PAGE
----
Property Claim Services (PCS) has provided an update to its estimated loss for the insurance industry from the Fort McMurray, Alberta Canada wildfires, lowering it from C$4.67 billion to C$3.98 billion, which is roughly US$2.96 billion.
This is now the third estimate from PCS regarding the insurance and reinsurance industry loss from the devastating Canadian wildfire event, after a preliminary loss estimate of C$4.63 billion (US$3.52 billion) in June, which was followed by an increased loss estimate of C$4.67 billion (US$3.63 billion) in August.
Now, PCS’ third insured loss estimate overall, and second re-survey, has seen the insurance industry loss decline to below its preliminary loss estimate by quite some way, to C$3.98 billion. Furthermore, the firm explains that owing to sufficient granularity of data this is the final survey from PCS on the Fort McMurray, Alberta Canada wildfire.
“With further re-surveys the data becomes more refined, carriers have a better handle on the losses and earlier estimates are more refined,” Ted Gregory, Director of Operations at PCS told Artemis.
Interestingly, Gregory provided a breakdown by line of business, which reveals that personal lines, perhaps unsurprisingly, is expected to have the highest share of the industry loss, at C$2.9 billion (US$2.16 billion).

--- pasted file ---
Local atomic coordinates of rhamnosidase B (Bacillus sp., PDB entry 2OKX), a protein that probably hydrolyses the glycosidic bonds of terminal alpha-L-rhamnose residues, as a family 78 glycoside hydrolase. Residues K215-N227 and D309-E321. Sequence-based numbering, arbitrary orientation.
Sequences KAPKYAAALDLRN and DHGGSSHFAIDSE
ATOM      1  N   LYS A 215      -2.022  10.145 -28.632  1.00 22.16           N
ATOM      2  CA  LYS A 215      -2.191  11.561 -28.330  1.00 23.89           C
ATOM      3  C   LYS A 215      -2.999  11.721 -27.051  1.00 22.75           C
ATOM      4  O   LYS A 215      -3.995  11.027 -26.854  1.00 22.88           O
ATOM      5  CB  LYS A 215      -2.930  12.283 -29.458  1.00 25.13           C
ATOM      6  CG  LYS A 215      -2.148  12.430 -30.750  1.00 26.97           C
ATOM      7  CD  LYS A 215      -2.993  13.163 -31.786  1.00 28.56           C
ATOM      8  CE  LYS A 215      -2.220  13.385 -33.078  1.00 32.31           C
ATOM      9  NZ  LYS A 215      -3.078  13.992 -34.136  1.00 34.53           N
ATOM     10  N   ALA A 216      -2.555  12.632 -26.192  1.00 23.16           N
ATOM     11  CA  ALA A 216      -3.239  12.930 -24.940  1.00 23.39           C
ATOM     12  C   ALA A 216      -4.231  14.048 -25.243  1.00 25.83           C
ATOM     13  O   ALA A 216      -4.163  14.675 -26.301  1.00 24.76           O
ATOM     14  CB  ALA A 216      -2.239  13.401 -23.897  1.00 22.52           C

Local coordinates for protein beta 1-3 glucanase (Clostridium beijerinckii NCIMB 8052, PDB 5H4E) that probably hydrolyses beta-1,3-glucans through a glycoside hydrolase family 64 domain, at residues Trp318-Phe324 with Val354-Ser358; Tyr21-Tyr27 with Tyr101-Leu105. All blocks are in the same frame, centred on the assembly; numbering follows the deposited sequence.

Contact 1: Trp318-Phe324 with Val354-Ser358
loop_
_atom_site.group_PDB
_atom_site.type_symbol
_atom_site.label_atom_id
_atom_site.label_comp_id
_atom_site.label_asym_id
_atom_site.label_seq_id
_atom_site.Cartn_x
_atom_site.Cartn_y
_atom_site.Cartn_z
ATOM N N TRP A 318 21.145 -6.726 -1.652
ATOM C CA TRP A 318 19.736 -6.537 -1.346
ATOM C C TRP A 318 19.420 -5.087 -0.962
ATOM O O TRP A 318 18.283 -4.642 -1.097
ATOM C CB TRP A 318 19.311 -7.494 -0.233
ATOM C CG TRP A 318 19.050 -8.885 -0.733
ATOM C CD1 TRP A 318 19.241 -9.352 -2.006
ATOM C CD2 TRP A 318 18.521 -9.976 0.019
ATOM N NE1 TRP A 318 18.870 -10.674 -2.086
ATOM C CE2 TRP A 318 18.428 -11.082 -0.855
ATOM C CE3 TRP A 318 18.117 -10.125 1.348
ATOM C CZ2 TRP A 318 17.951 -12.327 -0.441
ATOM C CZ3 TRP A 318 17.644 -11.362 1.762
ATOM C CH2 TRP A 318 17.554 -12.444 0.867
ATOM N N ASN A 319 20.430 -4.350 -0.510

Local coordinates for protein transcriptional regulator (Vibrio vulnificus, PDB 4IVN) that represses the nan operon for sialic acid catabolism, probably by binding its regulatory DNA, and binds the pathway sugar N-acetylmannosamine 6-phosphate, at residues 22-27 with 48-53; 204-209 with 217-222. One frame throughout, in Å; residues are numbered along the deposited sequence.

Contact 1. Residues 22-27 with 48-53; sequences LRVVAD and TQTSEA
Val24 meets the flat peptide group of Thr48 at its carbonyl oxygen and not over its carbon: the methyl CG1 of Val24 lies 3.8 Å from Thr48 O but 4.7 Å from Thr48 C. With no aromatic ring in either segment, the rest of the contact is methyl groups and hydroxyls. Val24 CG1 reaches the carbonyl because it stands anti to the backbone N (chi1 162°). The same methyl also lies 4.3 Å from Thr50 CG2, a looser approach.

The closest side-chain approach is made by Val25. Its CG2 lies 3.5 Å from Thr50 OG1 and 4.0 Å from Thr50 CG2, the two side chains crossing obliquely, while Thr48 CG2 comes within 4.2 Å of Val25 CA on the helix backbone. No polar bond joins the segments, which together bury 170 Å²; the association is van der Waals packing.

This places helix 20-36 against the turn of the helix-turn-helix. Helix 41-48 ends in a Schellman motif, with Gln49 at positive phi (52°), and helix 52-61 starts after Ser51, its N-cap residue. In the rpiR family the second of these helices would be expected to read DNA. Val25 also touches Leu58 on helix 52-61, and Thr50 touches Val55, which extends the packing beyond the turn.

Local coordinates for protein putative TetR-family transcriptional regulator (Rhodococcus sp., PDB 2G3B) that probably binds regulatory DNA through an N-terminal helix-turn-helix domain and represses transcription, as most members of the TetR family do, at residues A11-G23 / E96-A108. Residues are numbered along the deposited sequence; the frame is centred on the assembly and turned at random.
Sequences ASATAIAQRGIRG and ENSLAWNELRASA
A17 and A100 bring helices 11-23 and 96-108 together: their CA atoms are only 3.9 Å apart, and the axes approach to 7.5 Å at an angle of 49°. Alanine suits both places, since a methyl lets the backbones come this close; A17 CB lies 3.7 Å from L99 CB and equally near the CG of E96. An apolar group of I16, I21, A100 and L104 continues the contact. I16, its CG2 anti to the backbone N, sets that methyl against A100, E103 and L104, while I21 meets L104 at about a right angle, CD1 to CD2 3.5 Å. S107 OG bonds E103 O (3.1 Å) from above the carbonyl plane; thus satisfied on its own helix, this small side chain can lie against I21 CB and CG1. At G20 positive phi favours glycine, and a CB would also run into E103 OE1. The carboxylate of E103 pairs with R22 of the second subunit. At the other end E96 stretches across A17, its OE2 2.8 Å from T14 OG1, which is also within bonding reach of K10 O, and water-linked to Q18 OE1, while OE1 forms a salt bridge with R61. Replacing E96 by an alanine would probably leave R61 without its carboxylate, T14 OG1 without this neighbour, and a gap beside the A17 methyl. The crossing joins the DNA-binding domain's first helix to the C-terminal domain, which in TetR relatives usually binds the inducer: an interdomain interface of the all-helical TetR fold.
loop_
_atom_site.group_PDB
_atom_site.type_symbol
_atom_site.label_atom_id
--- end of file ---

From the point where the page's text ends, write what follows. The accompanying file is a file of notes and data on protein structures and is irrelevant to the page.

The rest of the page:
With commercial business and auto lines taking an estimated C$967 million (US$720 million) and C$114 million (US$85 million) share of the overall insured loss, respectively.
“The main change comes out of personal, of course personal was the largest aspect of the event. As the adjustment process moved on we received updated data from the carriers and personal lines estimates had dropped significantly,” Gregory explained.
PCS’ industry loss estimate data is used widely in the insurance, reinsurance and insurance-linked securities (ILS) sectors for insight and also as triggers for industry loss based risk transfer transactions, such as catastrophe bonds and industry loss warranties (ILW’s).
Artemis also spoke with Tom Johansmeyer, Assistant Vice President (AVP), PCS Strategy and Development, who noted the influence cat events of various sizes can have on insurance, reinsurance, and also ILS players in a softening landscape.
“Fort McMurray may have come in lower than many expected at first, but there’s still an important lesson here for the industry. Smaller events can make a difference. The same is true of the hailstorms we’ve seen in Texas this year.
They may not be large in the industry’s traditional thinking, but they were significant enough to make people take a second look at their books.
“Soft market dynamics ultimately lead to a bigger impact from smaller events, reinforcing the importance of reviewing historical activity when looking forward – especially as the 1 January 2017 reinsurance renewal approaches,” said Johansmeyer.